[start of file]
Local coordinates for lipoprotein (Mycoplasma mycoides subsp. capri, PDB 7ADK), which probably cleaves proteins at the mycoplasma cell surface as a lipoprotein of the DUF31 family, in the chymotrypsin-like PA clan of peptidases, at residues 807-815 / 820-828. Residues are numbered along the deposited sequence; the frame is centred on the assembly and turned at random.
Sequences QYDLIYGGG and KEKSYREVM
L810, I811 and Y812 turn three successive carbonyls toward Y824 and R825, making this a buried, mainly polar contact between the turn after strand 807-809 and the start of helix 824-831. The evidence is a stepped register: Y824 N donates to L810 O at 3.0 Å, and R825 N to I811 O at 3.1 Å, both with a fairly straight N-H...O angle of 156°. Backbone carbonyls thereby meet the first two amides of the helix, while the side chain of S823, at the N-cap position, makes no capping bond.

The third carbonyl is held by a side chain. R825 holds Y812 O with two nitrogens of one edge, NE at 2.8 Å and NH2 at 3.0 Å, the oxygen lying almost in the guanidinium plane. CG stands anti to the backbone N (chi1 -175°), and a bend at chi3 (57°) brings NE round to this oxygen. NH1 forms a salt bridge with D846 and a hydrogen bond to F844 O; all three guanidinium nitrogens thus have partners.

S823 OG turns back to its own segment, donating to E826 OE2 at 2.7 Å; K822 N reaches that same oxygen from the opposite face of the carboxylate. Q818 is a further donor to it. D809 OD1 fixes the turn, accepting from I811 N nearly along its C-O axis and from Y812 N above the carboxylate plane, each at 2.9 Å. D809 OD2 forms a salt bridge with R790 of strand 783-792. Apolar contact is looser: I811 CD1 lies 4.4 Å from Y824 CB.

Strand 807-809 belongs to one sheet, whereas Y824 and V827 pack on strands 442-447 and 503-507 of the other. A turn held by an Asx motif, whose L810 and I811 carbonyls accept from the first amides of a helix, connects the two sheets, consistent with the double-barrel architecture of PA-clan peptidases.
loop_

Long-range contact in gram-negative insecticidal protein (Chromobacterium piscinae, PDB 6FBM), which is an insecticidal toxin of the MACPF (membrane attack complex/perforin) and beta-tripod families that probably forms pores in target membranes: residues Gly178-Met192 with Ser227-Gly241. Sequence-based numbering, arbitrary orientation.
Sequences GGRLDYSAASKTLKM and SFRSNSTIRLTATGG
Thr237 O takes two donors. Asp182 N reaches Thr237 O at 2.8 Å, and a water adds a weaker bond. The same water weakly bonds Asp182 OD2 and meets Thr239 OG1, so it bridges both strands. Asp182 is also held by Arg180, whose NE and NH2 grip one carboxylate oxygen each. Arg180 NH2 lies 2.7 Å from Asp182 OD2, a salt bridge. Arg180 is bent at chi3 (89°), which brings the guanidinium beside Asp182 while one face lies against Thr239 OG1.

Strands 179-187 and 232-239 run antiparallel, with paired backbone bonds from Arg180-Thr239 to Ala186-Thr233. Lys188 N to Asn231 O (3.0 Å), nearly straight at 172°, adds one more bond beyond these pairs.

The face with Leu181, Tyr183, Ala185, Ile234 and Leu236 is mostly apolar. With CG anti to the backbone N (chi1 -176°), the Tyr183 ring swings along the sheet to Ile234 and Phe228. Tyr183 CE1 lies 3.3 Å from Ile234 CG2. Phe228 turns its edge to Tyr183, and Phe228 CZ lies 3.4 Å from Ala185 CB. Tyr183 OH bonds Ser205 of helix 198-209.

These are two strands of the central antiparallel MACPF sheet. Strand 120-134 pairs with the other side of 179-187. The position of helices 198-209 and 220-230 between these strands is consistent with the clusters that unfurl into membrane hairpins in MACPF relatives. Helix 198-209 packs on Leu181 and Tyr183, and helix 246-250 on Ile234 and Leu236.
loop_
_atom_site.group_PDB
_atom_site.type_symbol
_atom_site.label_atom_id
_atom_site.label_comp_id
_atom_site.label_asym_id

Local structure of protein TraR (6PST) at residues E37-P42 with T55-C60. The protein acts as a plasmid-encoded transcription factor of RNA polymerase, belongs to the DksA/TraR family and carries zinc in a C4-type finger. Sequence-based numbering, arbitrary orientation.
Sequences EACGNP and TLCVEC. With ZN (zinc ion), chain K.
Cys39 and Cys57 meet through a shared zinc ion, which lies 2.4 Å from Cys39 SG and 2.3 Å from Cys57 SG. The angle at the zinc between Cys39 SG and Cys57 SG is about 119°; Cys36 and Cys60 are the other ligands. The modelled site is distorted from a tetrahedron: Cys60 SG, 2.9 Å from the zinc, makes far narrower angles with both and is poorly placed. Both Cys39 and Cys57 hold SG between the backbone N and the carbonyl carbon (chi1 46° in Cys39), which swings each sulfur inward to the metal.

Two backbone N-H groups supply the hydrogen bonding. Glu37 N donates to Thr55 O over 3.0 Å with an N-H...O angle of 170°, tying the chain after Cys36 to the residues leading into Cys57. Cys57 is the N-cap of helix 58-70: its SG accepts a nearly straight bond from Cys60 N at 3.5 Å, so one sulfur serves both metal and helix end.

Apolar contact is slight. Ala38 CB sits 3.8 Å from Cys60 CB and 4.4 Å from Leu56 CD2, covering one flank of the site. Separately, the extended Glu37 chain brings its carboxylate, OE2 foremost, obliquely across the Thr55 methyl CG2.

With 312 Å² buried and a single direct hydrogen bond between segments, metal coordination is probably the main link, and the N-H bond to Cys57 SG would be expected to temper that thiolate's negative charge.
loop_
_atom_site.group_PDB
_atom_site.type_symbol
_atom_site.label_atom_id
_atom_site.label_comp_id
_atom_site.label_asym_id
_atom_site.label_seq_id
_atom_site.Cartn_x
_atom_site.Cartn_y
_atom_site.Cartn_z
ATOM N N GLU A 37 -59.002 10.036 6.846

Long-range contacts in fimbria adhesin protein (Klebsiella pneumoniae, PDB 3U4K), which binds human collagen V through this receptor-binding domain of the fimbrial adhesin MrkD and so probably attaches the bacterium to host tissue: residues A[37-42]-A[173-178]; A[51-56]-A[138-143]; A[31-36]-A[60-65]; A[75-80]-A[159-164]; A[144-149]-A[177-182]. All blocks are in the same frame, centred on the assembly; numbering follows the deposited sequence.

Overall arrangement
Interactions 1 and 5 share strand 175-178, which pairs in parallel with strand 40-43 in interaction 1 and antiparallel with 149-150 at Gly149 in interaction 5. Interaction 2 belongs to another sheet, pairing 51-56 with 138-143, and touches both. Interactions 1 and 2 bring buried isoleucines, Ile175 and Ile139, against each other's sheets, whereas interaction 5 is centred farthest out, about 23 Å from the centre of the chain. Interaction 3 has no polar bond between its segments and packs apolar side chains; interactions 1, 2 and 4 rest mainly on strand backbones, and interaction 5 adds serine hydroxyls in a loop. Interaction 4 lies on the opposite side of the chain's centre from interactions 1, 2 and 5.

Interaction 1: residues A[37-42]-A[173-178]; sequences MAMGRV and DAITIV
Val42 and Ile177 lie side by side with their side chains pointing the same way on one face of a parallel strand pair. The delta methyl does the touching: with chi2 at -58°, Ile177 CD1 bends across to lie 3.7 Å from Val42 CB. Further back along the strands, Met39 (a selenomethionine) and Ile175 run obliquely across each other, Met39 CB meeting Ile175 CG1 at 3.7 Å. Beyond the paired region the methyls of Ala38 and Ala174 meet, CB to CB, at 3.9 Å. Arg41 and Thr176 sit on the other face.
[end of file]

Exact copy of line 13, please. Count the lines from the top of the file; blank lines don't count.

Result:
These are two strands of the central antiparallel MACPF sheet. Strand 120-134 pairs with the other side of 179-187. The position of helices 198-209 and 220-230 between these strands is consistent with the clusters that unfurl into membrane hairpins in MACPF relatives. Helix 198-209 packs on Leu181 and Tyr183, and helix 246-250 on Ile234 and Leu236.